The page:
• 1400: Read and snooze in the shade on Al Dar Island after padding in the sea
  • 1500: Lunch at the cafe/restaurant on Al Dar Island
  • 1600: Walk around the island, enjoying the different afternoon views as the temperature cools down
  • 1730: Watch sunset on the beach with a coffee
  • 1930: Back in Manama (via boat to Sitra Port and taxi thereafter)
  • 2000: Dinner at a roadside cafe
  • 2030: Sheesha on the streets of Manama
  • 2230: Bus back to the airport, ready to fly out


Cafes in Bahrain

I didn’t get a chance to visit them all, but here’s my shortlist of cafes/restaurants in Bahrain

  • Traditional Coffee Shop, Muharraq 
  • Sha’abi Cafe – tea shop
  • Tea Time – for karak chai
  • Bukhalaf Coffee Shop for coffee and tea
  • House of Coffee – great traditional breakfast combining modern and old vibes
  • White Sugar Coffee – modern cafe
  • Bogota Cafe – modern cafe, each latte is about £5
  • Wave Coffee – modern cafe
  • Danet Altawawish, Manama – down-to-earth great value local restaurant for dinner
  • Saffron by Jena (apparently the Muharraq branch is the best) – great for a traditional Bahraini mezze-style breakfast spread; I’ve heard a must try is the Balaleet – sweet vermicelli with a touch of cardamom topped off with a thin omelette
  • Al Rayyan Cafe, Muharraq – traditional décor and food; a hidden gem. I tried Gasheed (spiced tuna) and the Chicken Nashef (tasted very much like a chicken and potato curry)
Al Rayyan Cafe, Muharraq

Logistics of getting to Al Dar Island 

Take an Uber (20-25mins, 15km, 5BHD) from Manama Souq to the Al Dar office at Sitra Port. Then it’s a 20-30 minute wait until the boat departs (10-15min boat ride from Sitra, Fisherman’s Port). A return boat journey (including entry to the island) on weekdays is 6BHD for an adult. The ticket includes a free food-only coupon for 2BHD for use on the island. All in all, you’ll reach Al Dar Island about 1h15min – 1h30mins after leaving Manama Souq. There is one restaurant (Jack & Joe’s Burger and Grill) on the island where you can get lunch and a drink for ~5BHD (£12). A cake and a coffee costs 2.5BHD (£6). It is much less busy on a weekday compared to a weekend. Clean bathrooms and showers are onsite. You can request a boat ride back anytime up until 9pm when the last boat runs. There’s wifi on the island and in the office at Sitra Port to order an Uber back to the city.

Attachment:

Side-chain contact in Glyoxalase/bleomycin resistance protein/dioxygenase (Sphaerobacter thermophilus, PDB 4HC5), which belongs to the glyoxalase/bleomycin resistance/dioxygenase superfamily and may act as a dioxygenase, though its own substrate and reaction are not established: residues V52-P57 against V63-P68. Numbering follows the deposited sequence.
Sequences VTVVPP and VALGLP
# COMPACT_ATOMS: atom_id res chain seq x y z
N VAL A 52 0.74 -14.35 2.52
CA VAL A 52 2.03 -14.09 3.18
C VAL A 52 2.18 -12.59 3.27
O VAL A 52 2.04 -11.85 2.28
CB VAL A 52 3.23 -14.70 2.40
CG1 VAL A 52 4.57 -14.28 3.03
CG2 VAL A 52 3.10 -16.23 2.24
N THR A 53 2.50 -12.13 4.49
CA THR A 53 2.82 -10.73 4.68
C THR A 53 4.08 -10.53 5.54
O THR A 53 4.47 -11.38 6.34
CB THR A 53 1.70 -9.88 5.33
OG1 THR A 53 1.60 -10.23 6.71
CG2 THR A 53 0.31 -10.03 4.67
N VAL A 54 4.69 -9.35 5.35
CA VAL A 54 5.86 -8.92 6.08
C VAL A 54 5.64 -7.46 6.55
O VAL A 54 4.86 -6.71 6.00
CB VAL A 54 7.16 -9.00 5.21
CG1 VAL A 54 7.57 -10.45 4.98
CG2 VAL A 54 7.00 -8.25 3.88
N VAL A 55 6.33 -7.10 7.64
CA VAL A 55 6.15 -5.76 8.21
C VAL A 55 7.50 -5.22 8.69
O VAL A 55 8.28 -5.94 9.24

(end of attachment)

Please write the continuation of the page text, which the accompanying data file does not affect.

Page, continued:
Office timings 
  • Every Day : 9am – 9pm
  • Boat Timings: Every 30 minutes during operational timings.
Ticket prices:
  • Weekday (Sun to Thu) – BHD6
  • Weekend (Fri & Sat) & Public Holiday – BHD8
  • Will need ID & visa to buy tickets; no advance purchase is possible

Public Transport in Bahrain

The bus network (main form of public transport) is reasonably priced and efficient, especially if you’re moving about within Manama or Muharraq. Tickets are 0.30BHD (0.70GBP) and can be bought with cash from the driver, or you can purchase a ‘GO card’ from one of the bus terminals (costs 0.50 BHD) and top up the card, which then allows unlimited travel for 0.60 BHD per day. 

Getting from the Airport to the City

Follow signs to the airport bus stop. There are 4 bus lines (A1, A2, 10, 11) heading in the direction of Manama running every 20-30 minutes or so. Options also exist to get off at Muharraq and Isa Town. The bus takes about 15 minutes to get to Muharraq or just over half an hour to Manama. Buses to/from the airport run from around 0500-2230.

I visited Bahrain in Sep-Oct 2022